Consumer firms current debt level doesn’t call for deleveraging

Consumer firms current debt level doesn’t call for deleveraging

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Total debts in the balance sheet of Fast Moving Consumer Goods Firms (FMCGs) in Africa’s largest economy have inched up slightly, but the current levels may not call for another round of deleveraging exercise.

Deleveraging is when a company or individual attempts to decrease its total financial leverage. In other words, it is the reduction of debt.

The most direct way for an entity to deleverage is to immediately pay off any existing debts and obligations on its balance sheet.

Consumer goods firms saw huge debt in their books after a devaluation of the currency of 2014 and 2016 balloon dollar denominated debt their capital structure. However, the introduction of the a new foreign exchange policy by the central bank in 2017 gave firms the leeway to tap the equity market and raise capital inform of Rights issue to reduce the debt obligations to both short and long term creditors.

For the first three months through March 2019, the largest firms incurred total debt (long and short) of N269.89 billion, this represents a 1.97 percent increase from N264.67 recorded the previous year.

That compares with a 20.57 percent increase recorded in the period corresponding period of 2017 and 2016.

The average industry debt to equity ratio increased to 32.15 percent in the period under review from 29.12 percent as at March 2017.

A debt to equity ratio0 shows in the proportion of debt to equity in the balance sheet of a firm.

Companies finance their operations with a combination of money they borrow from financial institutions, which is called by debt, or raise money from owners, which is called equity.

It is generally prudent for a company to curtail the debt in its books because too much obligation could expose it to financial risk, the risk that interest payment could erode earnings. Put in another way, a company with protracted huge obligations is susceptible to bankruptcy.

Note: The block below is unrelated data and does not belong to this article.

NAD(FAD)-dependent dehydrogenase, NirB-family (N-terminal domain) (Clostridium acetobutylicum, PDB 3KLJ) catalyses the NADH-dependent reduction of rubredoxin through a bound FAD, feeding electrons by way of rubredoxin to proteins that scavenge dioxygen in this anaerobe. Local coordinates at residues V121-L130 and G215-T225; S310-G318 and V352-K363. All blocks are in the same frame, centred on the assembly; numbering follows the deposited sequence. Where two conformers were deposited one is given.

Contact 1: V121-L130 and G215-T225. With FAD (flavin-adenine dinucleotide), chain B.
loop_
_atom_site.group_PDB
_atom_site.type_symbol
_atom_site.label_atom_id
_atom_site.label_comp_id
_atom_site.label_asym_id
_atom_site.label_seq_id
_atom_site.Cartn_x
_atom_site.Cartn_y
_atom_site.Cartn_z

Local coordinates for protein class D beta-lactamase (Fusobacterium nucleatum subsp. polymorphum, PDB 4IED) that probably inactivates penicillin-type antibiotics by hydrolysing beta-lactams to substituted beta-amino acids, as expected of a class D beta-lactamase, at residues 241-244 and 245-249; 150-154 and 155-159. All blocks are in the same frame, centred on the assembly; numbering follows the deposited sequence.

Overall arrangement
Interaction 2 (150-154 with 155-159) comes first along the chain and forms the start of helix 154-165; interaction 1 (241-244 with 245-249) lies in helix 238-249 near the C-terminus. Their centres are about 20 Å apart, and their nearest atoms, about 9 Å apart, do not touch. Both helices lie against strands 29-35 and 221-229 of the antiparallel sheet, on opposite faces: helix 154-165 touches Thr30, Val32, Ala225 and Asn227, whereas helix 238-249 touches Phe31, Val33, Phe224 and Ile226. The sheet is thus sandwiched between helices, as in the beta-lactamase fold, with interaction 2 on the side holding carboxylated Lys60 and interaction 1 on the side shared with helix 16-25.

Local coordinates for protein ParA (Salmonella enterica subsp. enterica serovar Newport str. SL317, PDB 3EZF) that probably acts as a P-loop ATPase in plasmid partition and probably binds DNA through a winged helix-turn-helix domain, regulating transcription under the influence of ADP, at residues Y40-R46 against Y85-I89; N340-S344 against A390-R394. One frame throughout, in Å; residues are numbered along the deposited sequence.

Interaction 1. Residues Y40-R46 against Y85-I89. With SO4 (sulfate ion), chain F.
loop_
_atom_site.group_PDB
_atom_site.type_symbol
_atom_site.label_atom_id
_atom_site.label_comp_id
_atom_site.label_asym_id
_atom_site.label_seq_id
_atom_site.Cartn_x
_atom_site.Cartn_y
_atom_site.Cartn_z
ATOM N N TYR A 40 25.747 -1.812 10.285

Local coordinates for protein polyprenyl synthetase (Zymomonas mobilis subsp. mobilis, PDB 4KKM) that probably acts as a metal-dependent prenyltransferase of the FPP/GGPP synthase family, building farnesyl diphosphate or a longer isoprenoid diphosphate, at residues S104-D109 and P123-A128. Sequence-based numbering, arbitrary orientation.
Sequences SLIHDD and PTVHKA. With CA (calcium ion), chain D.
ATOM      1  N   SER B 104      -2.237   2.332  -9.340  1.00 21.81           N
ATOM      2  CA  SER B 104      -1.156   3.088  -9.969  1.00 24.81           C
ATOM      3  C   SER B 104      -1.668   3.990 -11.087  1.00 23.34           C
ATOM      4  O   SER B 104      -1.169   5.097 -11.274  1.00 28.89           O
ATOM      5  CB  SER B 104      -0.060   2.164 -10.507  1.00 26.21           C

The combined total finance cost or interest expense of these firms dipped by 39.53 percent to N21.56 billion in the period under review from N36.65 billion the previous year.

Obligations to short term suppliers have reduced as total payables reduced by 19.31 percent to N381.94 billion in the period under from N 473.37 billion the previous year.

A breadown of the figures show 50 percent of companies have not debt in their capital structure, which means they can tap into the bond market to fund future expansion plans with a view to increasing their share of the market.

Firms that fall into the above catergories are Dangote Sugar, Nascon Allied Industries, Cadbury, and Unilever.

However, Dangote Flour Mills has a debt to equity ratio of 171 percent as at March 2019, as against 130.15 percent recorded the previous year. Flour Mills Nigeria’s debt to equity ratio fell to 98.15 percent in the period under review from 100.15 percent the previous year.

But the improvement in leverage has no impact on profit margins as decrepit infrastructure, low consumer purchasing power, and double taxation continues to undermine growth of the industry.



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